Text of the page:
Concert Hall, Sydney Opera House
September 29, 2018
It was American playwright Lillian Hellman who suggested the idea of Candide to Leonard Bernstein in 1953. Concerned at the Inquisition-like hearings by the House of Un-American Activities Committee, chaired by Joseph McCarthy, she proposed they adapt Voltaire’s 1759 novella, which satirised the 18th century philosophy of Optimism, that professed all was as it should be under a benevolent God who had created “the best of all possible worlds”. At the time Voltaire wrote it, the Spanish Inquisition was burning heretics, then came the Great Lisbon earthquake which killed thousands.
Phillip Scott, Alexander Lewis and cast members of Candide. Photograph © Grant Leslie Photography
When Phillip Scott, who played the narrator in the Sydney Philharmonia Choirs’ delightful concert version of Candide, introduced the show and its history, there was applause from the audience at a reference to current “political self-interest”. The somewhat convoluted, peripatetic plot of Candide may lack a strong dramatic structure but the show still has much to say to audiences today, and there is plenty of musical brilliance in the score.
Candide premiered in 1956 with a book by Hellman but flopped. Since 1974, it has generally been performed with a book by Hugh Wheeler commissioned by Hal Prince for a new, one-act Broadway season, with lyrics by Richard Wilbur (among several others). Later came a two-act version for opera companies. There are now a number of versions, including John Mauceri’s famous orchestration for Scottish Opera in 1988, which Bernstein then re-worked slightly and conducted for a concert version at the Barbican in London in 1989.
The Sydney Philharmonia Choirs’ concert performance, directed by Mitchell Butel, draws on several versions, including Mauceri’s orchestrations, Wheeler’s book and the narration created by Bernstein and John Wells for the 1989 London concert.
Alexander Lewis, Caroline O’Connor and Annie Aitken. Photograph © Grant Leslie Photography
The operetta begins in Westphalia at the castle of Thunder-ten-Tronck. The naïve, young Candide – the illegitimate son of the Baron’s sister – becomes betrothed to the Baron’s lovely daughter Cunégonde. During an idyllic upbringing, they have been taught by their teacher Dr Pangloss that everything happens for the best in this “best of all possible worlds”. But the Baron and his son Maximilian refuse to allow Candide to marry Cunégonde and send him packing.
On the picaresque romp that follows, which takes Candide to places including Lisbon, Cadiz, Paris and El Dorado in Paraguay on a series of improbable adventures, the characters encounter war, brutality, hangings, prostitution, rape, disease and slavery, and quickly discover that the world is full of suffering and injustice. When a wiser, more realistic Candide finally meets up with Cunégonde again at the end, they decide that they must look at the world differently and decide to “cultivate [their] own garden.”
Butel has the cast perform for the most part at the front of the stage, with the orchestra and the 300-strong choir, conducted by Brett Weymark, behind them. The staging is simple with a few white cubes, but production designer Brendan de la Hay injects plenty of colour with his vivid costumes. Butel draws equally vibrant performances from the cast, and keeps the action moving fluently, helped by Amy Campbell’s witty choreography.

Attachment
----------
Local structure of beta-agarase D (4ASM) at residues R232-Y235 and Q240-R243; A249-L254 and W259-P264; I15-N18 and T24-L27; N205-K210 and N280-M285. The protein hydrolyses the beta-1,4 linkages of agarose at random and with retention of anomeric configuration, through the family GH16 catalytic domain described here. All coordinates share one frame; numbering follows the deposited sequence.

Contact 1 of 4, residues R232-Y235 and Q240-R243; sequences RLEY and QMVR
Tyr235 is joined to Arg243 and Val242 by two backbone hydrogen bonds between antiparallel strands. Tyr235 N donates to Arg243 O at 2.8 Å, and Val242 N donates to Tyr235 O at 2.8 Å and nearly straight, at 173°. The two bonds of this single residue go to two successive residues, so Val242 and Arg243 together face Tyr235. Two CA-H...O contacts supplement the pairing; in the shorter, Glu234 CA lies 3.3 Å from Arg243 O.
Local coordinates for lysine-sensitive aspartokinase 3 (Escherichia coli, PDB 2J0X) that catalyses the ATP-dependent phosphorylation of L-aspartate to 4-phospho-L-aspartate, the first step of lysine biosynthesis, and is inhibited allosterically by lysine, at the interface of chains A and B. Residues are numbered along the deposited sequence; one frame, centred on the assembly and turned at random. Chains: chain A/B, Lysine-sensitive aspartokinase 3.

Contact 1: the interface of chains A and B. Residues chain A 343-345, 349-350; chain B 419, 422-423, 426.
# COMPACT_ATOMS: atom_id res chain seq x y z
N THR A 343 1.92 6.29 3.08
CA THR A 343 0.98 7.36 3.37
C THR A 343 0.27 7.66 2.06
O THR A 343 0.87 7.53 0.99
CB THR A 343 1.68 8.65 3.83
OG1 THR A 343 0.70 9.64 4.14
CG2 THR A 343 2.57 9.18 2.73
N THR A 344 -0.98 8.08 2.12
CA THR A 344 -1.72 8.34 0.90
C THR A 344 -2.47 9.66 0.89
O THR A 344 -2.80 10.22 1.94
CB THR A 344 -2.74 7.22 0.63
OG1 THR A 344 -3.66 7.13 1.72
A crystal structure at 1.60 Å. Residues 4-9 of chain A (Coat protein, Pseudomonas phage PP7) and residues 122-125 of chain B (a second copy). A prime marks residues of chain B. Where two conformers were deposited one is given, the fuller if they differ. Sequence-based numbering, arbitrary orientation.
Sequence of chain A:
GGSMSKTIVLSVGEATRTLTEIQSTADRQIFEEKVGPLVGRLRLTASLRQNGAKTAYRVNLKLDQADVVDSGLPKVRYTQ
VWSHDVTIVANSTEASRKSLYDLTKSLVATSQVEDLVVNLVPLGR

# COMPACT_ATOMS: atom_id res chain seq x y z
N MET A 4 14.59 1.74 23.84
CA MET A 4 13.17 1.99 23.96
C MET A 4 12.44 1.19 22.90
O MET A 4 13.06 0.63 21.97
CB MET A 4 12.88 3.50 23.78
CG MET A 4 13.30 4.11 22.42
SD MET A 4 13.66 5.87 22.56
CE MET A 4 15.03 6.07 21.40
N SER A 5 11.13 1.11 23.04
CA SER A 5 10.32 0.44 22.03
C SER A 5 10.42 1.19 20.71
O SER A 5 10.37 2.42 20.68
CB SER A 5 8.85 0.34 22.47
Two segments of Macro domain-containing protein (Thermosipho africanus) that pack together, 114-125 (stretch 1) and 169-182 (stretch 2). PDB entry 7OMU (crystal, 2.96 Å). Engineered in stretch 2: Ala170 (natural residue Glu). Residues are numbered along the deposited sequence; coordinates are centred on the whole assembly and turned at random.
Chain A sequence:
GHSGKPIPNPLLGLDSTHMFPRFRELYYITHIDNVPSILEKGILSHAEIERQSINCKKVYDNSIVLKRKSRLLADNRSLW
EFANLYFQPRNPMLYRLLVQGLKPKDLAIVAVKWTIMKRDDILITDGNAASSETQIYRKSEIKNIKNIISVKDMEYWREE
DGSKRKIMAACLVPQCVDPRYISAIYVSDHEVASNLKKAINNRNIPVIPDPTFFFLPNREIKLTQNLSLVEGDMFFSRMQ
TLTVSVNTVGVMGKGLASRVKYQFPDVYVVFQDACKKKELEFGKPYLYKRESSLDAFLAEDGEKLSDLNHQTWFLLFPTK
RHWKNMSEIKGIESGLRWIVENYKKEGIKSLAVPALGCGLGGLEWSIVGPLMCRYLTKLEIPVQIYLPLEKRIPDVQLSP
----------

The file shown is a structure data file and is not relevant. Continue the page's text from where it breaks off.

Annie Aitken. Photograph © Grant Leslie Photography
Musically the piece takes off immediately with the exuberant overture, then embraces a range of styles including operatic arias and choruses, as well as references to Gilbert and Sullivan, tango and Broadway. Weymark is fascinating to watch as he swoops and swirls with the music, leading the orchestra (which includes Sydney Youth Orchestra members) in a fabulous, buoyant reading.
Butel and Weymark have assembled a cracker cast. Alexander Lewis is winning as the naïve, wide-eyed Candide, capturing his cheerful klutziness and subtly conveying his gradual maturity. He sings with a warm, honey tenor, and his rendition of Nothing More Than This near the end of the show is very touching.
Annie Aitken is sensational as Cunégonde, bringing the house down with the famous aria Glitter and Be Gay, in which she leaps brilliantly between depression and mad exuberance. Vocally she combines a sparkling coloratura soprano with the chops of a musical theatre performer. (Her credits include Melba in which she co-starred with Emma Matthews and Muriel’s Wedding). She also has an effervescent personality that radiates into the auditorium. She’s a fine comic actor to boot and is definitely one to watch.
Kanen Breen. Photograph © Grant Leslie Photography
Caroline O’Connor is also very funny, bringing just the right sardonic touch to The Old Lady with one buttock. Phillip Scott moves effortlessly between the narrator and the comical, misguided Dr Pangloss, while Kanen Breen deploys his renowned comic chops and agile tenor as the camp Maximillian. There is also strong support from Katherine Allen as the maid Paquette, Nicholas Jones and Adam Player, along with Andrew Dickson, Elora Ledger and Rebecca MacCallion from Pacific Opera.
The chorus sings beautifully, and gets into the spirit of things dramatically sporting sunglasses, making the sound of a volcano, doing a Mexican Wave, and generally bopping around where required. There is also a fantastic moment when they all remove their black tops to display a riot of colourful shirts. At the end when they sing Universal Good, and join Candide in Cunégonde in Make Our Garden Grow, the sound is heavenly.
Candide is a strange show, mixing musical genres as it does and combining them with a rambling, unlikely narrative. But this Sydney Philharmonia concert was still a real delight.